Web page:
Top 10 Nassau Coliseum NHL Moments
Now reviled as dilapidated and obsolete, the Nassau Veteran's Memorial Coliseum nevertheless has a proud history, though much of it belongs to the rapidly fading past. The NHL's second-oldest arena (after neighboring and newly renovated Madison Square Garden) cost $32 million to build and sits on the former Mitchel Field airbase. It hosted its first event (a New York Nets ABA hoops game) on Feb. 11, 1972. The following fall, the expansion New York Islanders took to the ice. They've called it home ever since, but will be moving to new digs in Brooklyn in 2015.
Seating 16,234 spectators, and with good sight lines, the coliseum has seen its share of classic hockey, including the Islanders' four Stanley Cup championships. Here are the 10 greatest NHL moments that took place in the old barn, as chosen by SI's Brian Cazeneuve.
After winning three straight overtime games in their division sem-final series, the Islanders eliminate the Capitals in six with a 5-3 victory. Pierre Turgeon caps the win with an empty-net goal off a turnover by Washington forward Dale Hunter. The Caps' captain then takes out his frustration by shoulder-checking Turgeon into the boards long after the play ended. Steve Thomas leads the charge of Isles piling on Hunter, who receives a then-record 21-game suspension for his gratuitous hit. Turgeon suffers a separated shoulder and misses the next round, which the Isles win by beating Pittsburgh in seven.
Wayne Gretzky scores four goals as the Campbell Conference defeats the Wales, 9-3, in the only NHL All-Star Game ever played at Nassau Coliseum. The Great One earns MVP honors for his efforts at the 35th annual classic, and amazingly was off the score sheet entirely for the first 46 minutes of a game that was only 3-2 going into the third period.
As the 1984 postseason begins, the Isles seem ripe for the taking when the Rangers score first in each game of their first-round series against the four-time Cup champs and hold them without a power-play goal. Don Maloney sends the nerve-wracking, decisive Game 5 into overtime with a stunning (and disputed) tying tally with only 39 seconds to go in the third period. Then low-scoring defenseman Ken "Wolfman" Morrow (second from right) becomes an unlikely hero by driving a screen shot past Rangers goalie Glen Hanlon at 8:56 of OT to keep the Islanders' Drive for Five alive.
Anchored in net by Battlin' Billy Smith, the Isles rattled off a then-NHL record 15 consecutive wins (including nine at home) capped by John Tonelli's goal with 47 seconds left in the third period against the Colorado Rockies. (Final score: 3-2.) The game also marks the return of beloved former Isles netminder Chico Resch to the Coliseum as a visiting player. (The Penguins, losers of four of the Isles' magic 15, snap the streak 24 hours later with a 4-3 win at Pittsburgh's Civic Arena.)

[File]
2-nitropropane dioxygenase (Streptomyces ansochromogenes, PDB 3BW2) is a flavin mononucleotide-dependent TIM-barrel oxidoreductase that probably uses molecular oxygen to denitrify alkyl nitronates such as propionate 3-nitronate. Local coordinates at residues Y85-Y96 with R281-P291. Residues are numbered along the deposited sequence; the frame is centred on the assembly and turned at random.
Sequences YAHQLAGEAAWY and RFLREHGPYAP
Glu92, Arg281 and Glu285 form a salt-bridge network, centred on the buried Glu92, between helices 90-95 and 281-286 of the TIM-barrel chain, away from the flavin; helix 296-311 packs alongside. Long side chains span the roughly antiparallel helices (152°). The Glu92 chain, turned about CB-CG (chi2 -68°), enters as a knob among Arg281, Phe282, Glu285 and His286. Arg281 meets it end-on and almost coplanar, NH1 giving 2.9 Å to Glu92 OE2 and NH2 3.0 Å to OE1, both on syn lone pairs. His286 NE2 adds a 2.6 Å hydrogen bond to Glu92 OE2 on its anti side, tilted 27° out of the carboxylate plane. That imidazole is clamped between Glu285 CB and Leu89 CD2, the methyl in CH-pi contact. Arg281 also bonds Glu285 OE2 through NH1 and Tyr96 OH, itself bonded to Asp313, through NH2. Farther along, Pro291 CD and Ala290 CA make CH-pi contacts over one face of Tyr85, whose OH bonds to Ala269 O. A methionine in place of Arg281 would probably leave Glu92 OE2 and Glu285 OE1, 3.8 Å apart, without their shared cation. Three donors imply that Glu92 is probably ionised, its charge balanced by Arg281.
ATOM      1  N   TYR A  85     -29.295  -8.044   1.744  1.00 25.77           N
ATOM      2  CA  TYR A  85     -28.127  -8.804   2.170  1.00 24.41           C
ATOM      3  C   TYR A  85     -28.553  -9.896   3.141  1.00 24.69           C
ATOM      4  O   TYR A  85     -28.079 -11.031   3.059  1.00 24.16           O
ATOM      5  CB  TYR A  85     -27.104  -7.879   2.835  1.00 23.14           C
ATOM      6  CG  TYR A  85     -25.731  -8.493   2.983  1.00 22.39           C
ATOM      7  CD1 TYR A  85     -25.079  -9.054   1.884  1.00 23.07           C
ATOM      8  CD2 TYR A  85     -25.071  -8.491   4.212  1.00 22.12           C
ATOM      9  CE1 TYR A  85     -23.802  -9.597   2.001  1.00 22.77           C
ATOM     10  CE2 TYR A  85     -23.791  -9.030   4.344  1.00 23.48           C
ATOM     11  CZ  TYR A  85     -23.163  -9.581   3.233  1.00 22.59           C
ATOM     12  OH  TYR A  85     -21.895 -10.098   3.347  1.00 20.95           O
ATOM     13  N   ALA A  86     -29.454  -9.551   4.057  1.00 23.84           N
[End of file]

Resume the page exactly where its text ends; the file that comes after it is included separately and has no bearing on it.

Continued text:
Butch Goring scores twice in the first period of Game 5 as the Islanders beat the Minnesota North Stars, 5-1, to capture their second straight Stanley Cup. Playing since the second game of the series with a 40-inch scar across his lip and tongue, Goring receives the Conn Smythe Trophy as playoff MVP while stalwarts Bryan Trottier and Denis Potvin see reduced minutes in the final game because of injuries.
Mike Bossy scores two goals, including the game-winner, as the Islanders defeat the Canadiens, 4-1, to take the Wales Conference Final and advance to their fifth straight Cup final. With the victory, the Isles, who had lost the first two games in Montreal, capture their 19th consecutive postseason series, a record not only for NHL teams, but for all North American sports clubs, and one that is not likely to be broken. In the game, Clark Gillies and Pat Flatley also score for the Isles and Denis Potvin records his 98th playoff assist, surpassing the career mark held by Habs' legend Jean Beliveau.
The Isles' Cup fourpeat would have ended prematurely if not for their dramatic comeback against the Penguins in the deciding fifth game of their opening round. New York trails 3-1 in the third period against the scrappy Pens before goals by Mike McEwen at 14:33 and John Tonelli at 17:39 send the game to overtime where Tonelli strikes again at 6:19 of the extra session to propel the Isles on their way to their third consecutive championship.
During a 7-4 win over Quebec, the game's ultimate sniper, Mike Bossy, joins Maurice Richard as the then-only players in NHL history to record 50 goals in 50 games. Bossy scores twice in the closing minutes, including the milestone tally with 1:29 to play in the third period. (A season later, upstart Wayne Gretzky would need just 39 games to score his 50th goal.)
The Islanders complete a four-game sweep of the up and coming Oilers and win their fourth straight Stanley Cup. The Isles hold Wayne Gretzky without a goal in the series and their big guns -- Bryan Trottier, John Tonelli and Mike Bossy -- combine for three in a two-minute span of the first period of Game 4. Ken Morrow secures the silverware with an empty-net tally. Bossy finishes with a then-NHL record five game-winning goals in the playoffs, but Billy Smith wins the Conn Smythe Trophy.
Up three games to two, Bobby Nystrom's first goal of the match gives the Isles a 4-2 lead late in the second period of Game 6. Then the favored Flyers, who had set an NHL record by going 35 games without a loss during the regular season, tie the score on third-period tallies by Bob Dailey and John Paddock. The packed Coliseum is on edge during the tense overtime until Nystrom tips John Tonelli's pass past Pete Peeters at 7:11 to give the Isles their first Stanley Cup.